Vader... (1)

Anonymous Coward | more than 2 years ago | (#36459104)

Something about Lord Vader being warned by Princess Leia comes to mind here...

What these imbeciles haven't figured out yet is that their TAXES ARE TOO HIGH so people have to get creative to avoid the damn things... Make them more reasonable and fair, learn how to run the government on LESS MONEY, CUT THE BUDGETS, and they won't have so much of these issues...

As for the so-called "loss of 7 billion" - yeah right.. whatever. You don't have it now and are doing just fine. Chances are you'll keep doing just fine without it if you don't get it. CUT THE BUDGET... stop wasting money on bullshit...

Re:Vader... (1)

cshark (673578) | more than 2 years ago | (#36459242)

Even so, nothing short of a full audit of these systems will uncover anything.
If you're announcing that you're going to be doing it, you're giving people time to figure out how to be creative in evading the robots.
It's just mind boggling to me that they would even try something like this.

Re:Vader... (1)

hedwards (940851) | more than 2 years ago | (#36459318)

Yes, but you're also giving people that are less willing to risk getting caught up in an audit the chance to come clean in the future. A lot of that income didn't get reported because nobody was looking for it and there wasn't an inherent paper trail. I'm not sure about over there, but over here it can be really confusing figuring out how to pay your taxes if you're a part time tutor working for cash. Even if you aren't deliberately trying to defraud the government it gets really confusing figuring out how much you should pay, to whom at what time in the year.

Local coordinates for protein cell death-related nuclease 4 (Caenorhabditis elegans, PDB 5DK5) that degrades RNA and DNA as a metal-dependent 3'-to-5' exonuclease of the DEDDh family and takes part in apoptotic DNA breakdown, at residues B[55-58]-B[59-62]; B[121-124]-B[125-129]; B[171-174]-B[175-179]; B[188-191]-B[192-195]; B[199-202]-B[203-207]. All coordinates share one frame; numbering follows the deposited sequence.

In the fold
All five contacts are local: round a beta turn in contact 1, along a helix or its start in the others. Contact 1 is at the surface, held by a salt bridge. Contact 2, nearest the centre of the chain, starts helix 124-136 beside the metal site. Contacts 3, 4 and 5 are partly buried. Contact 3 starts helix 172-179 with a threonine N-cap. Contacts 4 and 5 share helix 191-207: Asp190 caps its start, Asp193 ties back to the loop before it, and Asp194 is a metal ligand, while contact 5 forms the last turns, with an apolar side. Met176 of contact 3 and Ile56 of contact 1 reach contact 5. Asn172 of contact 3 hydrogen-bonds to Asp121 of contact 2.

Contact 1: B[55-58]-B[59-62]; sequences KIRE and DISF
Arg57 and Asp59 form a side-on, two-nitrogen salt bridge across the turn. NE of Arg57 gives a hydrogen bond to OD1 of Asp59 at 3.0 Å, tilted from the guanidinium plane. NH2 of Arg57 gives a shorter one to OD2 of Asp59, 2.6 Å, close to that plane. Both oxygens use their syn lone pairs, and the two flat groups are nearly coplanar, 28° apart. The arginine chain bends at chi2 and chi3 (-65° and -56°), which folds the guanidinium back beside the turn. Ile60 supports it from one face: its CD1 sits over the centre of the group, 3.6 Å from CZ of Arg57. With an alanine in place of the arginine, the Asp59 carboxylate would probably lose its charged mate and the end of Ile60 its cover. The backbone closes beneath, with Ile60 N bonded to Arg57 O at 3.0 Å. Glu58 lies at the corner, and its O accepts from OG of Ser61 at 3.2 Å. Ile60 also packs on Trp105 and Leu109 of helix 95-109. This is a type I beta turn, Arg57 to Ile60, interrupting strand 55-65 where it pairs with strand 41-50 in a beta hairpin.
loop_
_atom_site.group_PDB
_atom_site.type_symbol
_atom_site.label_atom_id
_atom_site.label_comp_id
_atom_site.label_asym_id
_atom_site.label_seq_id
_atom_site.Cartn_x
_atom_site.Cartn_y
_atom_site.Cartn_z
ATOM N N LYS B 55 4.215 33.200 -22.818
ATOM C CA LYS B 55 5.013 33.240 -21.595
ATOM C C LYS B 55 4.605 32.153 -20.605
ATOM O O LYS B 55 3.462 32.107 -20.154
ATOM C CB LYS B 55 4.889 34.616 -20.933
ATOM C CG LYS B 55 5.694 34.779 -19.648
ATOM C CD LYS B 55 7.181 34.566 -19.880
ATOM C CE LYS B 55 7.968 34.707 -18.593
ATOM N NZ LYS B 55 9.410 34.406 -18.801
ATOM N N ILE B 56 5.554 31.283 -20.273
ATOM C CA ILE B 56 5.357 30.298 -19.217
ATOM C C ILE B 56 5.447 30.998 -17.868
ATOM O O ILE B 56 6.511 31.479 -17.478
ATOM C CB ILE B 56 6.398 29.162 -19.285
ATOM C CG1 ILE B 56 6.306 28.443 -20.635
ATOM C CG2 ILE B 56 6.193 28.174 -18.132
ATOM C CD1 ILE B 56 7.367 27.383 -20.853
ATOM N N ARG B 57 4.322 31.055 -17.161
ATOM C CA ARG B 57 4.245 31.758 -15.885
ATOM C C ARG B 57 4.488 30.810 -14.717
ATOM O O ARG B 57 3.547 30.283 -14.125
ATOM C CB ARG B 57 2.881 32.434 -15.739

Not that I necessarily advocate it, but it's not realistic to pay an accountant if you're just doing a bit of tutoring for pocket money. The hassle of paying up is pretty unreasonable. Might be different in places with an income tax, but around here it's sales tax, property tax and a few business taxes.

Re:Vader... (1)

_Shad0w_ (127912) | more than 2 years ago | (#36459454)

What you haven't worked out is that some people consider any tax to be too high and will do whatever they can to not pay it.

Not that I'd object to us officially moving our office to Dubai, where income tax is 0%.

fuck the government, all of them (1, Insightful)

Anonymous Coward | more than 2 years ago | (#36459118)

if the governments stuck to their few legitimate functions or providing truly public goods then it would cost about 90% less

1. prevent foreign invasion
2. punish those who engage in fraud, theft, or threaten or commit violence
3. enforce property rights
4. provide a non-violent method of resolving disputes

anything else is politicians stealing from a group without favor to give to a group that has favor

appropriate fortune:Never put off until tomorrow what you can do today. There might be a law against it by that time.